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‘Sharing is Caring’ as MittiCool & Indian Entrepreneurs Help Drought Stricken Zimbabwe

Forget that fancy name ‘smart city’. A country must have clean water and MittiCool of Gujarat is helping a water scarce Zimbabwe do just that.

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'MittiCool' founder, Mansukhlal Prajapati

Before the stories of how Indian entrepreneurs are helping Zimbabwe are shared it is essential to know why countries like Zimbabwe need help from other countries. So wait for a slow build up as the main story is prefaced by an introduction to the issue.

Forget that fancy name ‘smart city’. A country or community must have uninterrupted electricity 24 hours a day, clean water, and enough knowledge of agricultural patterns to grow crops throughout the year. Securing these resources are essential for sustainable living.

It’s when a community does not have these resources secured that rural-urban migration occurs triggering over population and a high pressure rat race to grab resources now stressed beyond capacity.

Rural-migration is a global issue, but there are some countries predisposed to bearing the brunt in the worst way. "Countries like Zimbabwe find it difficult to find solutions to its national problems because of a lack of resources throughout the entire country,” said Nehaal Mayur, a United Nations resource specialist to Zimbabwe.

Nehaal's main job as a UN appointed resource specialist is to negotiate with NGOs, development agencies like the European Union and UK Aid and other government agencies for technological solutions on behalf of the country he is assigned to (in this case Zimbabwe). For instance when there was a drought in Zimbabwe in 2016, Nehaal was the UN negotiator who discussed terms, conditions and permits required to get patented technology which collected early morning dew to make cleaning drinking water at a time when 4.1 million Zimbabweans were distressed by the severe water scarcity.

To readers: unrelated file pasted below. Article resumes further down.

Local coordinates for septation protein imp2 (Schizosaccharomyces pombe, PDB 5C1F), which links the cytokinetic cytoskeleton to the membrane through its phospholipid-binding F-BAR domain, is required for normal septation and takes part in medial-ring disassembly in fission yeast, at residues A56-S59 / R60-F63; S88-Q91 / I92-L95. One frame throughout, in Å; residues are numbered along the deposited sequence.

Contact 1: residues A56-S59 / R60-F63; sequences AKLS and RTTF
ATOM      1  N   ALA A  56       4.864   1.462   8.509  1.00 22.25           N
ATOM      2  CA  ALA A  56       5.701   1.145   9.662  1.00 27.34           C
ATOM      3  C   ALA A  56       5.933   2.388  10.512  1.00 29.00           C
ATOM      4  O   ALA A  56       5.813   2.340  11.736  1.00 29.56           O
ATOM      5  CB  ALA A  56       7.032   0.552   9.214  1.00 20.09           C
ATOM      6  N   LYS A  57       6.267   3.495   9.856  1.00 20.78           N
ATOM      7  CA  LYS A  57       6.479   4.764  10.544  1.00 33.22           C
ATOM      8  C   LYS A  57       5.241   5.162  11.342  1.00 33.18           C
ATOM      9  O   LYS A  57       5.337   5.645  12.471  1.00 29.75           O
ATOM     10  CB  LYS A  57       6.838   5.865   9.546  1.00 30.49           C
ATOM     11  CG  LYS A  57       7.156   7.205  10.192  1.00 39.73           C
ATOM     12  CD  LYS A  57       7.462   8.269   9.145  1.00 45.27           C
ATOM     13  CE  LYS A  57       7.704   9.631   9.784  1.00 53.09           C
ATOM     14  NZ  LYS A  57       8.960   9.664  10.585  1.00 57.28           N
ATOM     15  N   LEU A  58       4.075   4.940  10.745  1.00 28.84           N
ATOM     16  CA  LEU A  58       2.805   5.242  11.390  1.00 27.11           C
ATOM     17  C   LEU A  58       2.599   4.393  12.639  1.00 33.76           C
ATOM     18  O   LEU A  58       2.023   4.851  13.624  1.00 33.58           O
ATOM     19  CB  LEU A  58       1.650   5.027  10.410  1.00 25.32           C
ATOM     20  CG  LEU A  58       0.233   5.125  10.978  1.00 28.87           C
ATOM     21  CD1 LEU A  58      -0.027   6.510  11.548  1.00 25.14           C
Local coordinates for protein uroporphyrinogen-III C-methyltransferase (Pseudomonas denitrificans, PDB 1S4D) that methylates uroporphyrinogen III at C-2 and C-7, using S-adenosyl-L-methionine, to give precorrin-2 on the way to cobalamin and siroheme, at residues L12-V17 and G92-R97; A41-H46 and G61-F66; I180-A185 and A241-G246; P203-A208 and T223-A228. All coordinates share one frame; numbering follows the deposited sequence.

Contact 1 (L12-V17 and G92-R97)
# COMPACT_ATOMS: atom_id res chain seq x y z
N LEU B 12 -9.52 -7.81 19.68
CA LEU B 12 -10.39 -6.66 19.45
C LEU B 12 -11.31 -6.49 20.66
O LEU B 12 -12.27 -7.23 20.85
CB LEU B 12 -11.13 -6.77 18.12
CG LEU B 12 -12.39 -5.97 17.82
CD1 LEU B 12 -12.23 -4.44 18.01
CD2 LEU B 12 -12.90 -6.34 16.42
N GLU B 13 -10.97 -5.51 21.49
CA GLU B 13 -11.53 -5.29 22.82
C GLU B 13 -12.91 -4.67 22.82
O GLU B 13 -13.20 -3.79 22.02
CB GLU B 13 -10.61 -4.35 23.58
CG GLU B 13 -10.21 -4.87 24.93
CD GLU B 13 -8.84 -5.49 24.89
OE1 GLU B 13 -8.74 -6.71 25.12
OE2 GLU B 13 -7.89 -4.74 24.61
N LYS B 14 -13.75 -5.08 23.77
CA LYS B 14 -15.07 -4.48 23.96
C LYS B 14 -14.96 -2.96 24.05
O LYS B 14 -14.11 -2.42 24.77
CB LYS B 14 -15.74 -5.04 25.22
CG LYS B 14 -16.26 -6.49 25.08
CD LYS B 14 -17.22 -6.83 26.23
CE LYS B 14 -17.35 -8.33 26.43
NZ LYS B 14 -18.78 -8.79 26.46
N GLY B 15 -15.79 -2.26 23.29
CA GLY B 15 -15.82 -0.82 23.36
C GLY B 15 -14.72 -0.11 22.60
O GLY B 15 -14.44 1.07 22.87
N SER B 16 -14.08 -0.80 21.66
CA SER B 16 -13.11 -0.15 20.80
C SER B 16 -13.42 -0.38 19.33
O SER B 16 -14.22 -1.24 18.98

From his experience working with under developed nations, Nehaal feels that while all countries need to secure sustainable forms of living, not all countries will have the means to do so on their own.

“Last year in India, 7 states and 33 districts were declared as under drought. But it wasn’t a fatal crisis since there were parts of the country with enough resources who could come to the aid of these drought stricken states. We have enough funding and technological advancements to help ourselves,” he said.

Not so in Zimbabwe. The country of 16 million people is landlocked - surrounded by land on all sides, it will have weather patterns unfavourable for agriculture. Added to that the government infrastructure for water and electricity leaves much to be desired. According to Unicef, there are some parts of Harare, capital city of Zimbabwe, that haven't had water supplies for up to five years.

Thus the concept of sharing technology and expertise, across organizations, across countries, becomes important.

Nehaal added, “Business and industries shouldn't just be about making money but also about contributing to social development by sharing knowledge, ideas and technology.”

And that’s exactly what Indian businesses are doing. They are sharing their technology with countries like Zimbabwe. On 15 June this year, Nehaal will be introducing in Zimbabwe the ‘MittiCool’ refrigerator - patented technology from a Gujarat business, Mitticool Clay Innovations founded by Mansukhbhai Prajapati, a traditional clay craftsmen.

In addition to the refrigerator, Mitticool Clay Innovations and a Chennai based business will be introducing in Zimbabwe more traditional Indian technology to purify water by filtering out mud. Nehaal says he met this other media shy businessman from Chennai during rehabilitation efforts following the great Chennai floods. “The best part is this businessman agreed to help for free of charge,” Nehaal said. If one SME businessman could change the water destinies of an entire nation, imagine what could be possible if billion dollar global corporations decided to join the race to give.

There’s more. The Samarpan Foundation of Delhi has helped Nehaal and a team of humanitarian aides rebuild schools in Nepal post the harrowing earthquake. “Samarpan came up with a technology that uses plastic bottles and fishnets to construct walls of a building. They have made access to this technology free and available to everyone. The Foundation helped us rebuild some of the schools in Nepal, and these walls are proven to be able to absorb the shock of an earthquake even as great as 9.3 on the Richter scale," Nehaal said. And the icing on the cake? These champions of the underprivileged purchased the plastic bottles and fishnets from Rohingya refugees living in Delhi NCR and West Bengal (respectively in that order).

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